A recent NPR story I heard on the drive home from work really caught my attention. It was called “Failure: The F-Word Silicon Valley Loves and Hates” and it’s worth a listen at just under 10 minutes long. Failure has certainly been a part of my own journey as I discussed in this interview with IdeaMensch. While failure has mostly negative connotations associated with it, I don’t think it is something we should be afraid of as entrepreneurs (or even as people in general). I love how Winston Churchill put it when he said, “Success is not final, failure is not fatal: it is the courage to continue that counts.”
For a deeper perspective on the subject, I asked around for some ideas on how failure can be leveraged to find success, what role failure plays in an entrepreneurs life, how to recover from failure, etc. Whether you are an entrepreneur yourself, or someone who is working toward a goal and has seen a few setbacks, these answers will give you some food for thought to help you reach your ultimate goal. Don’t give up!
View Failures as Great Sources of Data
Contributed by: Scott Berkun, bestselling author of The Myths of Innovation
Any entrepreneur should realize how many different kinds of failure there are and that any successful entrepreneur in history failed in various ways before they became successful. There is too much to learn in doing new ventures for anyone, no matter how smart, to get it right the first, or third time, without major failures along the way. If you have a long term view of your life, which you should, failures are great sources of data. You have a chance to learn things you couldn’t have learned any other way about your team, your industry, or yourself. As long as you are able to learn from your failures, your odds of success the next time only go up, as you know things your competitors haven’t learned yet.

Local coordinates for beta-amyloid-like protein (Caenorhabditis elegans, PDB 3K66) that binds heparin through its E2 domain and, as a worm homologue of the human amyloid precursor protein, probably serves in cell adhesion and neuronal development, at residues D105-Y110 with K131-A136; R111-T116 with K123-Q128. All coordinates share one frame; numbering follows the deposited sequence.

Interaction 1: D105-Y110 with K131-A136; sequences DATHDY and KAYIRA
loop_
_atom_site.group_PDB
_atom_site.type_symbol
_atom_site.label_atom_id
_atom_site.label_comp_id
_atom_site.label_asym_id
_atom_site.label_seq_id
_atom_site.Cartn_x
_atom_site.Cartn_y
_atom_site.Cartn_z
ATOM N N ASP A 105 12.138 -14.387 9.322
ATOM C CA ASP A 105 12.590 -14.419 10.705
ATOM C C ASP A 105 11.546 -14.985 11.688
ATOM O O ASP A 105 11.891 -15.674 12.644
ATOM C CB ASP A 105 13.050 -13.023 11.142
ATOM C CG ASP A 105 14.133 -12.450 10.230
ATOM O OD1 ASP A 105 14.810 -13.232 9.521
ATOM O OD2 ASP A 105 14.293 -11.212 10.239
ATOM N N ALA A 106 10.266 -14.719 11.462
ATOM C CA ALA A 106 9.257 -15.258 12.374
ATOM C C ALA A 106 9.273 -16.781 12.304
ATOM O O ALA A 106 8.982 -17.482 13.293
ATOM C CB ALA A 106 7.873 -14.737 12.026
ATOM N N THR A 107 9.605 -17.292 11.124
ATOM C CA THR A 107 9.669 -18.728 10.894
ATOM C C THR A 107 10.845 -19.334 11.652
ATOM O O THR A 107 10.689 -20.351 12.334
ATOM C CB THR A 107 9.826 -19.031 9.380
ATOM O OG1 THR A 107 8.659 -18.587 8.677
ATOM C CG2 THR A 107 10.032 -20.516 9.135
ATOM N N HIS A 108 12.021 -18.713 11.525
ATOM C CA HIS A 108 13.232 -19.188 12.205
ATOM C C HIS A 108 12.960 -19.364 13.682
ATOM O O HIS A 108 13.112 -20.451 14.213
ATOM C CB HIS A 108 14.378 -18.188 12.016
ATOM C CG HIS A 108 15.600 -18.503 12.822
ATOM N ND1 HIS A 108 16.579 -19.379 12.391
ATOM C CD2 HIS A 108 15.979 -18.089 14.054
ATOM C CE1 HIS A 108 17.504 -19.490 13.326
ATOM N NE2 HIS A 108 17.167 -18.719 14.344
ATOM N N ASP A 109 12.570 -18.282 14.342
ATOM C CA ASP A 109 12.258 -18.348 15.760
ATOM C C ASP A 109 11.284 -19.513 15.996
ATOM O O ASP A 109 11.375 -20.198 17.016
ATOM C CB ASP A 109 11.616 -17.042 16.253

Learn from Trial and Error
Contributed by: Scott Porad, Chief Technology Officer, Cheezburger Network
Every failure has fueled my successes because I’m the type of person who learns from trial-and-error. The key to that way of learning is by intentionally observing what isn’t working, and correcting for it the next time around. At Cheezburger, this has manifested itself in large and small ways. A small example would be that once we had a project go off in the wrong direction because we didn’t get clear strategic buy-in before we started, so now we always do a strategy review before we begin. A large example would be that at a previous job, our design and development teams reported into different parts of the organization causing our efforts often to be misaligned, so now we have our design and development as part of the same team.
Fail Fast and Assess Patterns
Contributed by: Danielle Morrill, Danielle Morrill, CEO & Cofounder of Referly
Failure itself isn’t a good thing, but the lessons learned from failing can be. Entrepreneurs are notoriously laser-focused, which can be a blessing or a curse. Often failure comes from focusing on the wrong things, and failing to recognize the importance of other facts reality is throwing your face. I think the number one skill an entrepreneur who has failed develops is the ability to introspect—to objectively evaluate their actions and choices over time and assess patterns, mistakes, and crucial points with open eyes and an open mind. The self awareness that comes through developing this skill is priceless, and culturally I don’t think it is something that we necessarily foster as we develop people’s minds from child to adult. There are so many ways to fail, and many factors are even out of the hands of the entrepreneur, so I think the advice to “fail fast”, learn, and continue onward is evergreen.
Failure an Inevitable Part of Success
Contributed by: Cass Phillipps, Executive Producer of FailCon
Failure can not only fuel entrepreneurial success, it is an inevitable part of it. As an entrepreneur you are creating something that has never been developed, encountered, or possibly even considered in your society. With so little to go by, it is impossible that you will create the perfect solution right from scratch. Entrepreneurial success is in fact dozens, if not hundreds, of little failures. A successful entrepreneur is constantly releasing small changes, testing designs, and incorporating new ideas. They are testing how these go both quantitatively and qualitatively, and making changes accordingly. It is through failure that founders find the successful product they are going to develop.
Treat Everything as an Experiment
Contributed by: Sean Ellis, CEO of CatchFree
Failure in a startup is all about perspective. I view everything as an experiment to create value, so it’s very hard to actually fail. Even the company itself is an experiment to create value; if one company runs out of money I would just start another one. This is much easier in Silicon Valley, where people respect the entrepreneurial process. In other areas of the world, it can be harder to shed the perception of failure and jump back on the horse.